Looking for a Christmas gift for that hard to please music geek (sub genus: rock fan) on your shopping list? Hey -- who isn't? In any case, allow to me suggest something they probably have never heard of that's guaranteed to make them, as the kids say, plotz -- specifically, the astoundingly obscure but utterly mind blowing 1957 film Rock, Baby, Rock It.
On the most obvious level, RBRI is one of those classic black-and-white low-budget flicks made as a quick cash-in on the youth-driven rock craze of the late 50s, although unlike some of the better known examples of the genre, it was filmed almost entirely in a Dallas, Texas hotel lobby. The predictable plot is the usual The Kids Just Want to Groove on the Music But the Man (or the Mob or Whatever) Won't Let Them, but what really sets it apart is from the pack is a) the verité feel of the thing, which is to say that most of the aforementioned Kids are played by genuine Dallas teens in their street clothes, and b) the music, which consists of utterly blistering lip-sync jobs by a succession of regional rock acts, black and white (in the ecumenical spirit of the day), who will be unknown to all but the hardiest of collectors or rockabilly specialists, but who to a person bring down the roof of the fake nightclub at the heart of the film's action. I can't begin to single out the most memorable performances here, but let's just say that the harmonies and stage presence of the Everly Brother-ish Belew Twins approach the otherworldly, that guitar-wielding Johnny Carroll is Carl Perkins with charisma, and that Kay Wheeler, the president of the National Elvis Presley fan club, does a little dance number that thoroughly justifies her billing as the Queen of Rock 'n' Roll.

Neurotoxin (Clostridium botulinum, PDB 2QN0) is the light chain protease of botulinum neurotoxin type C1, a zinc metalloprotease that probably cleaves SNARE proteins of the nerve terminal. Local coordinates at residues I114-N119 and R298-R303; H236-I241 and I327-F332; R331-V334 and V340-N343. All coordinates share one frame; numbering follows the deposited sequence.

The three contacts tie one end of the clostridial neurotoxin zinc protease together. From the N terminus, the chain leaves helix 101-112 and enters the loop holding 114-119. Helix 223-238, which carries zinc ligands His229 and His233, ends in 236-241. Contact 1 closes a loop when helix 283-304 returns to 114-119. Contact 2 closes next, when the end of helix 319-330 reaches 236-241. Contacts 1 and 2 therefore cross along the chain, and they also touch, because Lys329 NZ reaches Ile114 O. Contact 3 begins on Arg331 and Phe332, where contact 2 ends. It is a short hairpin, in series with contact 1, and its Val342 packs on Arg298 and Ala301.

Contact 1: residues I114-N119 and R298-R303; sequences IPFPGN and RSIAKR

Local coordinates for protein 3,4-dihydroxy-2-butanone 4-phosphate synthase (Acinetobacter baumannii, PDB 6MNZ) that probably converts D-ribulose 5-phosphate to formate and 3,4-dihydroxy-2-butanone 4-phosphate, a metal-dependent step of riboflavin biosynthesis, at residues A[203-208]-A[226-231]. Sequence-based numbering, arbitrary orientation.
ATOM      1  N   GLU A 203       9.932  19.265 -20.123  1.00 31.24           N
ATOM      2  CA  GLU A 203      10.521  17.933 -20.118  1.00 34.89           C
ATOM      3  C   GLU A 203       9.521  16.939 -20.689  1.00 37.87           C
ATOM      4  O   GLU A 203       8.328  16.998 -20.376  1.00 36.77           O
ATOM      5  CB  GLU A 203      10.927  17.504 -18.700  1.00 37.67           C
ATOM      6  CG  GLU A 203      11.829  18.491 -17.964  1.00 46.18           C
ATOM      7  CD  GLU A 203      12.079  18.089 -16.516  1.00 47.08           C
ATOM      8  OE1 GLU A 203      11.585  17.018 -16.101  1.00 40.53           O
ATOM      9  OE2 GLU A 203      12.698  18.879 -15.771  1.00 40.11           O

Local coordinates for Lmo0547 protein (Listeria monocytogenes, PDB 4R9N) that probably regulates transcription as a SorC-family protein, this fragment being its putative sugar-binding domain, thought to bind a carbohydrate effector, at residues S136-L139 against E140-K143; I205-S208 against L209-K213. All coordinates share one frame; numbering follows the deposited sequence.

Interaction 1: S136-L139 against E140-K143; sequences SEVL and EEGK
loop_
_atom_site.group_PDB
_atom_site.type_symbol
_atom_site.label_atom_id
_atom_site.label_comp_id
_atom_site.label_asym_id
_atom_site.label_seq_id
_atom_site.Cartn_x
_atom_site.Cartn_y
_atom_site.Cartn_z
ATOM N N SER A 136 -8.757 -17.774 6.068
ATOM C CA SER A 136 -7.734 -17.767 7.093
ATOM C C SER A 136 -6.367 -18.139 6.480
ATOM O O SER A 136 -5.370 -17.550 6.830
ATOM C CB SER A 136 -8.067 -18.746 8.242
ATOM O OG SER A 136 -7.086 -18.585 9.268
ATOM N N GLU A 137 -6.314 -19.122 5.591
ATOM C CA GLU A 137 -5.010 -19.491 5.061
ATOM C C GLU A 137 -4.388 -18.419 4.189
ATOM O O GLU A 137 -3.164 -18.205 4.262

The great Marshall Crenshaw, a man who knows, said it best in his 1994
Hollywood Rock, still the definitive study of rock on celluloid: This film is "required viewing for every American."
Here's the DVD reissue trailer to give you an idea of what an astonishing time capsule it is.
RBRI was for years the most hard-to-find and sought after rock film ever; Rhino put out a nice tape version of it in the 90s, but the more recent DVD version (from the charmingly monikered Arcanum Entertainment), has a fascinating audio commentary by the now protracted in the molar Wheeler and is a significant technical improvement. You can -- and I mean definitely should -- order it here.